That team of staff needs a building to work in which is expensive, plus hopefully one with electricity and water and menus and chairs and tables and whatnot.
The restaurant also get charged a percentage fee for each card transaction when you pay your £20, plus the wine list was on a website that had an email address that doesn’t come for free either.
All told, from that £10 profit, there’s not a great deal of net profit left at the end of dinner service.
How Much Does an Wholesaler Make?
This is an easier one to fathom. Importers and wholesalers build themselves a nice pretty PDF of all the wines they want to sell and then restaurants come knocking.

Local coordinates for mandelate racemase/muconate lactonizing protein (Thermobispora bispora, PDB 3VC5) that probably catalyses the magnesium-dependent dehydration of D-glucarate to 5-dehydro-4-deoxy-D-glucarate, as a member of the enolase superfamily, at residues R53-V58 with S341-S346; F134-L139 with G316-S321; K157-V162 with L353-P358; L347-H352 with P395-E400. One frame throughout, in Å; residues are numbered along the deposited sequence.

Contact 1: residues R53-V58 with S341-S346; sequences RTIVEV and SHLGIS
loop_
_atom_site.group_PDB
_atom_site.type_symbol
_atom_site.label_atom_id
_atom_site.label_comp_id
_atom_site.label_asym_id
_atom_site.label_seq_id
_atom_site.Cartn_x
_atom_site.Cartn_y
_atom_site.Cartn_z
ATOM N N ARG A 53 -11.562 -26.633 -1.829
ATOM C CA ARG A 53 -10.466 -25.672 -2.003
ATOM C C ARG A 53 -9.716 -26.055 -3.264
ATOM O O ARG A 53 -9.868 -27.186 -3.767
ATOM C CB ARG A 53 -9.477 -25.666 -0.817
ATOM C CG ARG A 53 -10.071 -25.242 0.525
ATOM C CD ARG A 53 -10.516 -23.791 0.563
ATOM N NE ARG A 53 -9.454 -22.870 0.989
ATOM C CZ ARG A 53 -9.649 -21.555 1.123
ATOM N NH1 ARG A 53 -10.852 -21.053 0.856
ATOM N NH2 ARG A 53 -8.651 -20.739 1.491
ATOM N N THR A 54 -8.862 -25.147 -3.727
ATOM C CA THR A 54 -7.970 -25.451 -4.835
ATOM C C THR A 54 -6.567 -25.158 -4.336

All they have to do is pop a tidy little 15% mark-up on their costs and they’re laughing all the way to the bank.
If only it were that simple.
If your wholesaler imports wine, there’s a huge burden of logistics, plus import taxes (we’ll get to that), warehousing costs and delivery costs. On top of that, paying for the goods upfront, paying a team of sales and admin staff, plus the cashflow burden of 30 days credit to most of their customers**.
Wholesalers deal with lots of businesses, and they fight hard to build relationships and invest time in staff training, printing costs for wine lists, tasting samples for new listings, events and marketing. In fact, the day-today of a wholesaler is one long hustle for a pretty thin slither of the profits.